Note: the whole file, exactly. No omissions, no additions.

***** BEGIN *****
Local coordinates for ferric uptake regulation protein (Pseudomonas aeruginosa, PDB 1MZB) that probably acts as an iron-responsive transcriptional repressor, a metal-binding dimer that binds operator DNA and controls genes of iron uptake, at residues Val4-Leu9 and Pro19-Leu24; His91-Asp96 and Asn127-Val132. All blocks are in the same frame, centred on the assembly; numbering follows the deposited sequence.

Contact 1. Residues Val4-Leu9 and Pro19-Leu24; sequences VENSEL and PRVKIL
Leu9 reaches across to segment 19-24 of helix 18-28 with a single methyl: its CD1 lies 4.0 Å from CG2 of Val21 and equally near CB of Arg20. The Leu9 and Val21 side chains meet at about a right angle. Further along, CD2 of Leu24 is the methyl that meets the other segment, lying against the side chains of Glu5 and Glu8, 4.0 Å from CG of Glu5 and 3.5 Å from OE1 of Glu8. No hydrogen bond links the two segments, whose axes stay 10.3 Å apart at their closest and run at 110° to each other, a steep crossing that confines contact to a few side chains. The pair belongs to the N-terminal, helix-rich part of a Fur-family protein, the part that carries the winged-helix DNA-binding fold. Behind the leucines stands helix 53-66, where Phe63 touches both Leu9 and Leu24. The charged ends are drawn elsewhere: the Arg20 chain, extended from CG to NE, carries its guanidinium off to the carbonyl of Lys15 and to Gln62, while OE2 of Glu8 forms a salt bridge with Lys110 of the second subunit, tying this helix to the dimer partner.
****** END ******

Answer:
Local coordinates for ferric uptake regulation protein (Pseudomonas aeruginosa, PDB 1MZB) that probably acts as an iron-responsive transcriptional repressor, a metal-binding dimer that binds operator DNA and controls genes of iron uptake, at residues Val4-Leu9 and Pro19-Leu24; His91-Asp96 and Asn127-Val132. All blocks are in the same frame, centred on the assembly; numbering follows the deposited sequence.

Contact 1. Residues Val4-Leu9 and Pro19-Leu24; sequences VENSEL and PRVKIL
Leu9 reaches across to segment 19-24 of helix 18-28 with a single methyl: its CD1 lies 4.0 Å from CG2 of Val21 and equally near CB of Arg20. The Leu9 and Val21 side chains meet at about a right angle. Further along, CD2 of Leu24 is the methyl that meets the other segment, lying against the side chains of Glu5 and Glu8, 4.0 Å from CG of Glu5 and 3.5 Å from OE1 of Glu8. No hydrogen bond links the two segments, whose axes stay 10.3 Å apart at their closest and run at 110° to each other, a steep crossing that confines contact to a few side chains. The pair belongs to the N-terminal, helix-rich part of a Fur-family protein, the part that carries the winged-helix DNA-binding fold. Behind the leucines stands helix 53-66, where Phe63 touches both Leu9 and Leu24. The charged ends are drawn elsewhere: the Arg20 chain, extended from CG to NE, carries its guanidinium off to the carbonyl of Lys15 and to Gln62, while OE2 of Glu8 forms a salt bridge with Lys110 of the second subunit, tying this helix to the dimer partner.